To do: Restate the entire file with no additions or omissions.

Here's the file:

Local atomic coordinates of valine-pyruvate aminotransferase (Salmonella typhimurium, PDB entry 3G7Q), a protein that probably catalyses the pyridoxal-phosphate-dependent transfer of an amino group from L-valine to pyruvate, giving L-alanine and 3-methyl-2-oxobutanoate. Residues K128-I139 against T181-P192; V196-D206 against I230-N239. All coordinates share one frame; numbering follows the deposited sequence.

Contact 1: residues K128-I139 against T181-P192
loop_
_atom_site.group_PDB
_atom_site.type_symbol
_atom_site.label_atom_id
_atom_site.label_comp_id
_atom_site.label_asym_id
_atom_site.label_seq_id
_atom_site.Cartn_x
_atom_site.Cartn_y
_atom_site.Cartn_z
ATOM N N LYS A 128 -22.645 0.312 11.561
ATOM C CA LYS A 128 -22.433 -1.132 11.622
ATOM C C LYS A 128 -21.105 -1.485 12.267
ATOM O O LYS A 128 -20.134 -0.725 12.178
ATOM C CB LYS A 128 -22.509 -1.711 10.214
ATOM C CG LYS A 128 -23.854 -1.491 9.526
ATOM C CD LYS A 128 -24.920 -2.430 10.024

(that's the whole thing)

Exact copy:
Local atomic coordinates of valine-pyruvate aminotransferase (Salmonella typhimurium, PDB entry 3G7Q), a protein that probably catalyses the pyridoxal-phosphate-dependent transfer of an amino group from L-valine to pyruvate, giving L-alanine and 3-methyl-2-oxobutanoate. Residues K128-I139 against T181-P192; V196-D206 against I230-N239. All coordinates share one frame; numbering follows the deposited sequence.

Contact 1: residues K128-I139 against T181-P192
loop_
_atom_site.group_PDB
_atom_site.type_symbol
_atom_site.label_atom_id
_atom_site.label_comp_id
_atom_site.label_asym_id
_atom_site.label_seq_id
_atom_site.Cartn_x
_atom_site.Cartn_y
_atom_site.Cartn_z
ATOM N N LYS A 128 -22.645 0.312 11.561
ATOM C CA LYS A 128 -22.433 -1.132 11.622
ATOM C C LYS A 128 -21.105 -1.485 12.267
ATOM O O LYS A 128 -20.134 -0.725 12.178
ATOM C CB LYS A 128 -22.509 -1.711 10.214
ATOM C CG LYS A 128 -23.854 -1.491 9.526
ATOM C CD LYS A 128 -24.920 -2.430 10.024